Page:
Behind the Studio – Nathan Monaghan
Behind the Studio, where we look closer to home and find out more about the people behind Nomad, this time with Nathan Monaghan, Junior Motion Designer at Nomad.
What’s your journey in the industry so far?
When I was younger, around 9 or 10 years old, I was really into animation. I was making little flipbook animations in Flipnote Studio for the Nintendo DSi, stop-motion music videos in Windows Movie Maker, I even wrote an essay for a Year 6 English class about how I wanted to be an animator when I became a grown up. So you’d think I was destined to do this. But then I just… kind of forgot about it. This isn’t a story about how this was my dream job since I was 10 years old. I quickly moved on to a new obsession, and a new one after that and so on, before finding myself in the classic situation of really loving art but not knowing what I can do with it to make a living. Through a combination of work experience and University Open Days I found out that Graphic Design was a thing (it was never offered as a subject at school), and I went on to study Graphic Communication and Illustration at Loughborough University.
I was trying to stave off insanity by keeping busy during the summer of the first Lockdown, when I rediscovered animation and quickly fell back in love with it all over again. It opened up all these new possibilities for my design work, and most importantly it was fun. So I specialised in Motion Design during my final year, where I worked on some cool projects with some cool people. I kept practising and learning after graduating – I owe a lot to YouTube tutorials, eight-year-old forum threads, and a PDF copy of The Illusion of Life.
I was working as a Junior Motion Designer at a digital publishing company, when the mysterious ways of the Instagram algorithm put me in touch with the amazing people at Nomad. After meeting some of the team, it was a no-brainer. And now I couldn’t imagine myself doing anything else.
What do you love to do?
Two staple activities of my week are swimming and going to the cinema. Beyond the superficial reasons you’d expect, I realised recently that I love them both for the same core reason; I can’t multitask or get distracted by something else. When I enter the pool or that dark screening room, I’m promising (or forcing) myself to give that activity my complete and undivided attention.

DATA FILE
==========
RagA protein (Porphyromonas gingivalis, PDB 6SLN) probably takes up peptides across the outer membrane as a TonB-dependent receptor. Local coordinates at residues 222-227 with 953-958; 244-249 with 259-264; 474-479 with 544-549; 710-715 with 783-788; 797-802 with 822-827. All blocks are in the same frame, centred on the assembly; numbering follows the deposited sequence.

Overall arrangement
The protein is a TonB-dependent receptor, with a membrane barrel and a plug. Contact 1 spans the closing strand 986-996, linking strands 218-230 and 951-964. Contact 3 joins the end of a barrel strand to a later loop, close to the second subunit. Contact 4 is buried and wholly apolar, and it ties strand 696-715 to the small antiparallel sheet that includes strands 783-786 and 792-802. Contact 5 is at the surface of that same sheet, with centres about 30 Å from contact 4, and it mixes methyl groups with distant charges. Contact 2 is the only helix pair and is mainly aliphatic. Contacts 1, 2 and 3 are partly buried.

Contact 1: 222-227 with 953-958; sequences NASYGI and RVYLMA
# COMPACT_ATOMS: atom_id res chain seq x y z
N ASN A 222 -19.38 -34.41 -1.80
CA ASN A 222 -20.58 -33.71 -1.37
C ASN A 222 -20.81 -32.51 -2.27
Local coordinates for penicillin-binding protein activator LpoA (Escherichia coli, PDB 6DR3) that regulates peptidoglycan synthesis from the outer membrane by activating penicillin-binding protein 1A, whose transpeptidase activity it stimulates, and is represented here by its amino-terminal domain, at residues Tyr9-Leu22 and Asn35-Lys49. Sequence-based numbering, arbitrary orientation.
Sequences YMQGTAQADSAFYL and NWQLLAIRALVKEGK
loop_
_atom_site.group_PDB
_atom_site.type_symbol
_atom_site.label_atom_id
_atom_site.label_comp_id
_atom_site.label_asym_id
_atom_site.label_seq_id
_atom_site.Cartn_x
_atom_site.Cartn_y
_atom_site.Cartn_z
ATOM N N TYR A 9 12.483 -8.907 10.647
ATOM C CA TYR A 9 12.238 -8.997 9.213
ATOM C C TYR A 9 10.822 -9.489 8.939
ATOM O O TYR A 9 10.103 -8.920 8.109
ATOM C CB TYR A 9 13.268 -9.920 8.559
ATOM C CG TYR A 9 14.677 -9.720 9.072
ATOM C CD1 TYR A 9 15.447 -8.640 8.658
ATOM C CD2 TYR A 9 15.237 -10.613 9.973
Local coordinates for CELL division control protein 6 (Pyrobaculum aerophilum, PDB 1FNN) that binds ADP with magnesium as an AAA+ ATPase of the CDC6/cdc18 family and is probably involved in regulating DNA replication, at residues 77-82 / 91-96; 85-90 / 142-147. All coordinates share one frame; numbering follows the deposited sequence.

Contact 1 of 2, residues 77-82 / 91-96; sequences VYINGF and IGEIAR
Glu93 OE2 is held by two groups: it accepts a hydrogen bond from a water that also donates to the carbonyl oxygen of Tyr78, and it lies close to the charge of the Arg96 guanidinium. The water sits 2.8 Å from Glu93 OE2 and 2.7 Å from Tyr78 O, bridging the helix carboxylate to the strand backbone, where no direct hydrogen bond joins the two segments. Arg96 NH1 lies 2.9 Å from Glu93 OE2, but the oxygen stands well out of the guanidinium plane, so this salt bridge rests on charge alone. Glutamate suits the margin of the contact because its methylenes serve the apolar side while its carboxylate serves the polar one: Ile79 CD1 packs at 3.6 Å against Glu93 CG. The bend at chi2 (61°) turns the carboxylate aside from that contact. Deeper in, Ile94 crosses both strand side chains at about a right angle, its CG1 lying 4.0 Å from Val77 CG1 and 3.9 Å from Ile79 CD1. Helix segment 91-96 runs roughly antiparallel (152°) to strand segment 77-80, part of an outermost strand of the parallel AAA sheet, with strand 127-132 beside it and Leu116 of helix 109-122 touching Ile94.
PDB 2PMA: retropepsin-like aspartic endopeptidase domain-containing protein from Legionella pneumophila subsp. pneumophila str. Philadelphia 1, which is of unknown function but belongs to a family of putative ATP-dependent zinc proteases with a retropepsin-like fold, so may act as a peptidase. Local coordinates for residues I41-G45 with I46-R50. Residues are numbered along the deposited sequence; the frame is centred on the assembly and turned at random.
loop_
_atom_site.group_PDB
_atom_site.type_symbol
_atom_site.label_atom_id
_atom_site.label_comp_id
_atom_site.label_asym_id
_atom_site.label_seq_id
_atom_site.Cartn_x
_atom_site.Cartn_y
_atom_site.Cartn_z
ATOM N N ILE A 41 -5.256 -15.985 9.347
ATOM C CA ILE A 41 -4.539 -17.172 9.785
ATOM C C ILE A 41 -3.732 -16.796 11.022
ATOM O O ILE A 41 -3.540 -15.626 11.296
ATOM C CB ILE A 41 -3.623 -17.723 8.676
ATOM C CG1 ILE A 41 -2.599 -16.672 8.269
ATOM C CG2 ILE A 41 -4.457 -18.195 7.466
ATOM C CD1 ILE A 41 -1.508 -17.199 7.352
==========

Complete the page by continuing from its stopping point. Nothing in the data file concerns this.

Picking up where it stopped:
I think it’s really important for my mental health to make that time for myself where I have a singular focus...
...and it’s also helpful to completely step away from whatever I’m working on and come back with a refreshed mind.
Who’s your creative hero?
Like probably every other designer ever, I love music, art, filmmaking, fashion, literature – really any form of creative expression. And within those fields there are so many talented people who inspire me. But one person stands out above the rest, and that’s Prince. He was just insanely, unbelievably talented on a technical level, and he pushed music forward with his visionary songwriting. His music is just so quintessentially him. He was prolific in his output. And he just didn’t give a fuck what people thought, artistically or socially. I grew up listening to a lot of Prince thanks to my Mum, and then one day I just got it and fell in love with his music for myself. It has been a huge influence on me.
In the graphic and motion design world, my major inspirations are Paula Scher, Saul and Elaine Bass, and the numerous artists working at Walt Disney Studios during the Golden Age of Animation who did so much to advance the art form.
But instead I want to talk about Ben Marriott, the Sydney-based Motion Designer who makes some of the most engaging, insightful, and entertaining After Effects tutorials on the internet. Not only have I gained so much technical knowledge from his videos, but motion theory too. I think it’s really important to make the insights gained from our expertise as accessible as possible, and I really respect people like Ben Marriott dedicating so much of their time to helping future generations of designers. As I continue my career and develop as a designer I want to find ways to pay this kindness forward.
What’s the best piece of advice you’ve ever heard?
I remember being told multiple times at University: ‘make the work you want to be paid to make’. It’s a bit cliche, but I guess it’s cliche for a reason, because it worked for me. I spent my free time making little kinetic typography animations for Liverpool fixtures and my favourite players.
Now I get to work on stuff for the Premier League. Of course there were many more factors at play, but if I hadn’t been making that work I wouldn’t be where I am now.
What does being creative mean to you?
I always struggle to answer this question. Probably because it’s not something I really think about in the moment – it’s innate, intuitive, subliminal. If I had to properly define it, I’d say that for me being creative is like being at play. Allowing yourself to engage in a childlike pursuit of new ideas.
Whether you’re trying to come up with the solution to a complex problem, simply entertaining yourself, or a revolutionary new way of animating a Lower Third, creativity is channelling everything you know and don’t know and don’t know you know while disregarding convention and holding off on evaluation to bring something new into existence.
Okay I’ll stop being pretentious now. Mostly I just enjoy it. I feel a rush.